PODSACS Bags?

Discussion in 'Bikepacking' started by kingaucho, Feb 24, 2018.

  1. kingaucho

    kingaucho Member

    Location:
    South OC
    Name:
    Lubo
    Current Bike:
    Giant Anthem 29er
    mike likes this.
  2. mike

    mike iMTB Addict

    Location:
    Western US
    Name:
    Mike O
    Current Bike:
    Guerrilla Gravity Smash
    No experience with those, but first inclination is they will be weighty, considering the material used. Burly laminate materials and welded seams are the bomb for durability and weatherproofness, IME. Some climbing haul bags use similar construction.

    Over a pound for the seat pack seems like a lot for 8.5l capacity. Revelate Viscacha weighs under a pound and has double the capacity. I think the laminate material is overkill for the application. Anything that has to stay dry will generally be in it's own sub-bag. Something like https://www.rei.com/product/884265/loksak-opsak-odor-proof-barrier-bags-12-x-20-package-of-2 will last many trips and works perfectly. Plastic trash bag works in a pinch.

    Of course if your goal is to spend as little as possible, this is all academic. I suggest used bike bags – they come up for sale pretty regularly. Bikepacking.net and PB classifieds. Have fun tooling up :thumbsup:
     
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  3. riiz

    riiz Member

    Location:
    Redlands, CA
    Name:
    Eric
    Current Bike:
    Santa Cruz Heckler/Killmaleon
    It's probably made in the same factories that make Specialized or blackburns' stuff. On-One provides some good value and their stuff doesnt usually fall apart.
     
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  4. Danmtchl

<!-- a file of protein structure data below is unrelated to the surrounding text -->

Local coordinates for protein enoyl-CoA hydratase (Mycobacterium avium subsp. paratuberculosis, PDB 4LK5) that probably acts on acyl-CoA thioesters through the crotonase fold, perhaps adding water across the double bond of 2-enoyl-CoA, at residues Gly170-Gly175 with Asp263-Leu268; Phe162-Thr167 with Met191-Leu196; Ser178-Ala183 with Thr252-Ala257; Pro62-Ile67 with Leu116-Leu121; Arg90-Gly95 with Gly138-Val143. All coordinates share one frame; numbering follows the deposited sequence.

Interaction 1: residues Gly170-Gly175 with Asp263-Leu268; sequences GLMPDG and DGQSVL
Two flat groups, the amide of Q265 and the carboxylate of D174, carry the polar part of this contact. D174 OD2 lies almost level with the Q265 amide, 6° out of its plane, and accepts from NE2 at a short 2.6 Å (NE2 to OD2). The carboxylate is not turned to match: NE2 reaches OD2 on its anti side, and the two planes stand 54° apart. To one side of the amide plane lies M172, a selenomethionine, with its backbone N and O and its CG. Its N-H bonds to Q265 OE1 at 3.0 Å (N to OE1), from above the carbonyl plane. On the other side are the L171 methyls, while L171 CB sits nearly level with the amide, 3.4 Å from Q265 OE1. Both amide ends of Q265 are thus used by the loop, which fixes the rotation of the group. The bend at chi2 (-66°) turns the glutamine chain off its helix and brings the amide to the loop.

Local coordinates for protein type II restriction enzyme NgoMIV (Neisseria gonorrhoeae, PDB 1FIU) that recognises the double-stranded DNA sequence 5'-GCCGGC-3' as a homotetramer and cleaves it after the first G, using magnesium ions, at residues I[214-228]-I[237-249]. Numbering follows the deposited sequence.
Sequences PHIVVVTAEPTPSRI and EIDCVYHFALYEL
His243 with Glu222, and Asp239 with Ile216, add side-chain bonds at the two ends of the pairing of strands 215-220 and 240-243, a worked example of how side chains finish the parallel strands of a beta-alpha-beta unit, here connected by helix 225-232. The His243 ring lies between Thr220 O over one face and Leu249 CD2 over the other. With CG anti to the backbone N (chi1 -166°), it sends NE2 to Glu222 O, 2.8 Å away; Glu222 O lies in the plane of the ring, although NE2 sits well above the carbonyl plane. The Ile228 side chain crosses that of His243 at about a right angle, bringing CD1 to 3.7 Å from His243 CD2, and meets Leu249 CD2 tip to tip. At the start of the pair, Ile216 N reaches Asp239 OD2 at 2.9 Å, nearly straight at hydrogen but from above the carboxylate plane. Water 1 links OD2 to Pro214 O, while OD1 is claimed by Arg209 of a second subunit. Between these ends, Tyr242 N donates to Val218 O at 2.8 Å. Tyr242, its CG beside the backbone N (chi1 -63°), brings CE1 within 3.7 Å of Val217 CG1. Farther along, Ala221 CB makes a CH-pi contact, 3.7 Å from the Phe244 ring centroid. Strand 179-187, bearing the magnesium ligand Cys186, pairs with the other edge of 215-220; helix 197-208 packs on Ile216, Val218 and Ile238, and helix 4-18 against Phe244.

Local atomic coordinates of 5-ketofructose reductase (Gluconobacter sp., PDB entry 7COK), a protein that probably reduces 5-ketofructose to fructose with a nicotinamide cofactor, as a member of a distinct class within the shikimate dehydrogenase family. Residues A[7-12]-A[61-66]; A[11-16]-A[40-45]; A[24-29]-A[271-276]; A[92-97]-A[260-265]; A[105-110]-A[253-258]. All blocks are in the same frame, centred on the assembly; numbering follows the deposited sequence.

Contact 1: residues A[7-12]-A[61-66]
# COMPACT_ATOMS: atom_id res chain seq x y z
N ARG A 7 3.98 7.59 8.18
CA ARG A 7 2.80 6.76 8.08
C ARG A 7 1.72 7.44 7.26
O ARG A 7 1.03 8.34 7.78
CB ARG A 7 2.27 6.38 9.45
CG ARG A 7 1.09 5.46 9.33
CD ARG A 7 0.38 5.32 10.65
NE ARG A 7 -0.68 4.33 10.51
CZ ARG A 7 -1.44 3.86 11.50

Danmtchl Well-Known Member

    Location:
    Bakersfield
    Name:
    Dan
    Current Bike:
    2015 Devinci Troy Carbon 27.5
    Buy a quality bag if you can afford one. There are alot of quality makers that offer different price points, like Blackburn. I personally have Revelate stuff.
     
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  5. kingaucho

    kingaucho Member

    Location:
    South OC
    Name:
    Lubo
    Current Bike:
    Giant Anthem 29er
    Thanks for the input, guys.
     
    mike likes this.
  6. evdog

    evdog Well-Known Member

    Location:
    San diego
    Name:
    Evan S
    Unless you're sure you'll really get into it, I wouldn't spend a bunch of money on bikepacking gear just yet. That price isn't bad, but you can start out a lot cheaper with a simple compression sack from REI and a couple nylon straps to strap it to your handlebars. Then use a backpack you probably already have with enough capacity to carry whatever else you need. Try that on some easy overnight trips and maybe something a bit longer. It will give you a good idea if you're into doing more and longer trips, and what you might want to upgrade to.

    The kit looks cool and as Mike said possibly on the heavy side, but if you decide to buy it you also need to make sure all those bags will play nice with your bike. Does your seatpost have enough exposed length to work with that seatbag? Do you want to be able to use a dropper? Does your bike have enough exposed stem to attach the top tube bag? You can get cheap top tube bags from Planet Bike for $15-20 that work well. Will the frame bag fit your frame? I had to sell a similar one because it didn't work with my new hardtail. It is only a good deal if you will be able to use the bags. Things like top tube bags and feed bags are a good investment because you can use them for normal riding if you don't want to carry a pack, or to add volume/convenience.
     
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